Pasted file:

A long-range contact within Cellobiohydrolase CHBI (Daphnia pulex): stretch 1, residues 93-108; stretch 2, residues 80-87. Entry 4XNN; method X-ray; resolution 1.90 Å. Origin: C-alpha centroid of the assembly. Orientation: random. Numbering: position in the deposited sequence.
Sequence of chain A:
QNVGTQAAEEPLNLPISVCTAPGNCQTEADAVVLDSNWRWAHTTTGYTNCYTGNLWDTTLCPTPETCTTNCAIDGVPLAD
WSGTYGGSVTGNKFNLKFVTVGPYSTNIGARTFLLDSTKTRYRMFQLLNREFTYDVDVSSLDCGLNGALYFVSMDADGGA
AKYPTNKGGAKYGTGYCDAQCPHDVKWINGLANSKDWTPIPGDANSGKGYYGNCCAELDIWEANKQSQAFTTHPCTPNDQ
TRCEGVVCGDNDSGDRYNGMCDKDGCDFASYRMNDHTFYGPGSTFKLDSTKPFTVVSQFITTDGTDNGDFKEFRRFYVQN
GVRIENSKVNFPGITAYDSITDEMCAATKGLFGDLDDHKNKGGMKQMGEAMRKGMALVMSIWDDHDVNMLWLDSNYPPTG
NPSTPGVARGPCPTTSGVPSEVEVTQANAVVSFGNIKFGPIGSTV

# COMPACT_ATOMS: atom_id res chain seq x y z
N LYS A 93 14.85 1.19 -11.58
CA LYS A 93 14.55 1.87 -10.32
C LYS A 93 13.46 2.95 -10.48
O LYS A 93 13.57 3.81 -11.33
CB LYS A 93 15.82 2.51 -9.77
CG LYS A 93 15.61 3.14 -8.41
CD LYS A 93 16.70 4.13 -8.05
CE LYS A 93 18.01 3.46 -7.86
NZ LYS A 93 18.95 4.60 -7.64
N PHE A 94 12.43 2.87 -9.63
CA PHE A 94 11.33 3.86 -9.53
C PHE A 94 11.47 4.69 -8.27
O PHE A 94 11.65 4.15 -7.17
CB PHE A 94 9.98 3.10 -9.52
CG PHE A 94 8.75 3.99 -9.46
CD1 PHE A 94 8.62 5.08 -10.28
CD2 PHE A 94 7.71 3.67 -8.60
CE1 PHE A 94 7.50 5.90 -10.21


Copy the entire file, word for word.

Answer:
A long-range contact within Cellobiohydrolase CHBI (Daphnia pulex): stretch 1, residues 93-108; stretch 2, residues 80-87. Entry 4XNN; method X-ray; resolution 1.90 Å. Origin: C-alpha centroid of the assembly. Orientation: random. Numbering: position in the deposited sequence.
Sequence of chain A:
QNVGTQAAEEPLNLPISVCTAPGNCQTEADAVVLDSNWRWAHTTTGYTNCYTGNLWDTTLCPTPETCTTNCAIDGVPLAD
WSGTYGGSVTGNKFNLKFVTVGPYSTNIGARTFLLDSTKTRYRMFQLLNREFTYDVDVSSLDCGLNGALYFVSMDADGGA
AKYPTNKGGAKYGTGYCDAQCPHDVKWINGLANSKDWTPIPGDANSGKGYYGNCCAELDIWEANKQSQAFTTHPCTPNDQ
TRCEGVVCGDNDSGDRYNGMCDKDGCDFASYRMNDHTFYGPGSTFKLDSTKPFTVVSQFITTDGTDNGDFKEFRRFYVQN
GVRIENSKVNFPGITAYDSITDEMCAATKGLFGDLDDHKNKGGMKQMGEAMRKGMALVMSIWDDHDVNMLWLDSNYPPTG
NPSTPGVARGPCPTTSGVPSEVEVTQANAVVSFGNIKFGPIGSTV

# COMPACT_ATOMS: atom_id res chain seq x y z
N LYS A 93 14.85 1.19 -11.58
CA LYS A 93 14.55 1.87 -10.32
C LYS A 93 13.46 2.95 -10.48
O LYS A 93 13.57 3.81 -11.33
CB LYS A 93 15.82 2.51 -9.77
CG LYS A 93 15.61 3.14 -8.41
CD LYS A 93 16.70 4.13 -8.05
CE LYS A 93 18.01 3.46 -7.86
NZ LYS A 93 18.95 4.60 -7.64
N PHE A 94 12.43 2.87 -9.63
CA PHE A 94 11.33 3.86 -9.53
C PHE A 94 11.47 4.69 -8.27
O PHE A 94 11.65 4.15 -7.17
CB PHE A 94 9.98 3.10 -9.52
CG PHE A 94 8.75 3.99 -9.46
CD1 PHE A 94 8.62 5.08 -10.28
CD2 PHE A 94 7.71 3.67 -8.60
CE1 PHE A 94 7.50 5.90 -10.21